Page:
Temperature affects workings at both the surface, and within the mine, as undergound temperatures can be as low as -12 degrees celcius at some operations[9]. Water These extremes of temperature can also lead to difficult operating conditions. Water supply systems need to be constructed in a manner those pipelines do not freeze, causing the failure of a critical process, such as dewatering or water supplies to heap leaches. Solutions

  • Anti-Freeze additives
  • Transporting water in tankers
  • Heating water pipes
  • Air heating

Fresh water can not be used as a drilling fluid at some arctic mines due to low temperature.. In situations where water is used as a drilling fluid, the water is mixed with an anti-freeze agent. Spitsbergen uses a solution of 20% sodium chloride, while the Nanisivik mine in Canada utilizes a calcium chloride solution. [9]. The Spitsbergen mine in Norway solved their water access issue problem by heating water to 25 degrees Celsius at a power plant, and shipping it via truck to the mine workings for use[9]. Modern practices see water being transported from deep lakes to the mine via piping.All pipes must be heated and insulated. In Spitsbergen all pipes are heated with self-regulated heating wires. At the end of the work week and before periods of interruption, water is removed from the pipes using dry compressed air to prevent the pipes from freezing[9]. Ventilation can also be used to keep pipes flowing in mines. Burners can be placed in front of intake air to warm the mine to ta temperature above the point of freezing[9].

Heating and Ventilation

See main page ventilation.

Ventilation is a fundamental design aspect of all underground mine operations. It is undertaken to introduce fresh, cool air to the working faces of the operation and to remove stale, affected air; to remove contaminants such as dust, methane and diesel emissions; and to help control heat and humidity [10]. Mine ventilation typically attributes to 40% of an underground mine’s electrical power consumption and is comprised of many essential elements including compressors, pumps, piping, fans and tubing, heating and cooling, ventilation raises, and barricades and regulators [11]. When considering the challenges of mining in the Arctic, a major ventilation concern is the heating of air within the operation.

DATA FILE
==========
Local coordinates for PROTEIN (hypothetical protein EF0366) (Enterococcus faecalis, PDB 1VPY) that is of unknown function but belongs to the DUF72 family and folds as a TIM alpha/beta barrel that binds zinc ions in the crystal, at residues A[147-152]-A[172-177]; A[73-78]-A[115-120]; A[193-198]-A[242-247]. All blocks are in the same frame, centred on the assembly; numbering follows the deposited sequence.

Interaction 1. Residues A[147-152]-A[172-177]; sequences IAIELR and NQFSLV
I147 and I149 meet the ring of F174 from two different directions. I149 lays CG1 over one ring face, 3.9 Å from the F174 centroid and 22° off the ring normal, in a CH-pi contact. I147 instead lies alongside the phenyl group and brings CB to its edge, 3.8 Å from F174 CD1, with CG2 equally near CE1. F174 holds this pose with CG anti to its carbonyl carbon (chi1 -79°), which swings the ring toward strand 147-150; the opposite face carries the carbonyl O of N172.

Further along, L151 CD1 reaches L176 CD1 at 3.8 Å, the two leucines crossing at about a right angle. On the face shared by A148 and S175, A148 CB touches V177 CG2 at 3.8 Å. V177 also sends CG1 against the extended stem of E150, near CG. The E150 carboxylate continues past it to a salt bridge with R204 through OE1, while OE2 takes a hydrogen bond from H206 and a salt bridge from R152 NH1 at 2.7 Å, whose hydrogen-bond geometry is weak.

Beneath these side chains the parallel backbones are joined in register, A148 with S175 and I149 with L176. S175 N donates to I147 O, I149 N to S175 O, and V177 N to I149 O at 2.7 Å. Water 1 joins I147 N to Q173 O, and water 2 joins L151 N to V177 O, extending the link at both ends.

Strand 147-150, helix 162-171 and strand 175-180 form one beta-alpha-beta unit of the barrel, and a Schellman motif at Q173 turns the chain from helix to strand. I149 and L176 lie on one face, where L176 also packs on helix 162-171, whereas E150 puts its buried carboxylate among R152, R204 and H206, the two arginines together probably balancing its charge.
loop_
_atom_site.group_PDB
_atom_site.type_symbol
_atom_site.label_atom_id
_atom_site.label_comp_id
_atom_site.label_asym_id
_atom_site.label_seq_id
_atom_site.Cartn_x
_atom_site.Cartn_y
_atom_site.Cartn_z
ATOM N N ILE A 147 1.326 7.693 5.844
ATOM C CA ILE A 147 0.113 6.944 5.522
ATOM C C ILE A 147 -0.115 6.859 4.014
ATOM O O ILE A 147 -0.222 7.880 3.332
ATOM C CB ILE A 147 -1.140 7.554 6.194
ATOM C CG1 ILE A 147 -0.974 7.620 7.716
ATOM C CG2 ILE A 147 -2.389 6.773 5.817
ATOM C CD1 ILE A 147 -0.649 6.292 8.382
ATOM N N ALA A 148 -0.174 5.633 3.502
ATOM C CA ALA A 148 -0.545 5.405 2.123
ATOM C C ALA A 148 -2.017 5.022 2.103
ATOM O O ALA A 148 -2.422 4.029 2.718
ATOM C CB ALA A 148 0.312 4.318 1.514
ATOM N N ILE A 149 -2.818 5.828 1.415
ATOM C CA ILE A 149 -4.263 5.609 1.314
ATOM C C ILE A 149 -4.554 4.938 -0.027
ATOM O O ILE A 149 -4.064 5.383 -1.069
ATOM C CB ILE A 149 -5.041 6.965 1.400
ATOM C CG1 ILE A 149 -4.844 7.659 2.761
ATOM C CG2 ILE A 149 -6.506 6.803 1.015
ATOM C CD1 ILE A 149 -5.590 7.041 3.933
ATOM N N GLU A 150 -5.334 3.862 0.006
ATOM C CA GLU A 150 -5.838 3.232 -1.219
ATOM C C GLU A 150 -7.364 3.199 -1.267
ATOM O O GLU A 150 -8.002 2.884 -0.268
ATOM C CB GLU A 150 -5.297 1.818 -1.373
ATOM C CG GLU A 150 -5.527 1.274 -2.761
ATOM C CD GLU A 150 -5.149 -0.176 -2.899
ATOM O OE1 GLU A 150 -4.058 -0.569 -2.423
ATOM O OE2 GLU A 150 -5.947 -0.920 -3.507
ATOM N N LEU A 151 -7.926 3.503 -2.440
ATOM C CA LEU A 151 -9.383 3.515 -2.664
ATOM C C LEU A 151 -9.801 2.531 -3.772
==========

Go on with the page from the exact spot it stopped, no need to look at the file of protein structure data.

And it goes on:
Cold-climate mines, such as those located in the Arctic, face additional challenges in the area of mine ventilation due to the risk of frost build-up and ice formation. Frost and ice are introduced to the operation when an air mass, containing warm humid air, undergoes a process of auto compression as it travels up a ramp, shaft, or otherwise increases in elevation. The dry bulb temperature reduces to a point where the air mass reaches its water saturation limit and the excess water is precipitated as fog or airborne ice crystals. If the surface temperature is below 0 degrees Celsius, as is the case with all Arctic mines, frost or ice will begin to develop[12].

Ice and Frost Hazards

Many hazards are attributed to the presence of ice or frost due to poor heating and ventilation in underground mining operations. One hazard associated with mining in the Arctic is the potential for water in the shaft to freeze, ultimately disrupting hoisting operations and damaging shaft support members including cables and pipes. Freezing pipes in other areas of the mine, such as the water main, also poses as a problem, as well as the formation of large ice blocks within the exhaust, which act as a crushing hazard to workers and equipment upon falling. Care must also be taken when mining with specific methods, such as caving, which result in direct exposure to surface air. Upon entering the stopes, the cold air from surface can cause significant damage to the operation and equipment if not treated before entering the operation.

The heating of intake air is a common method of mitigating the adverse effects that Arctic climates pose. Multiple methods of heating air have been practiced within the mining industry, with the following methods being the most common: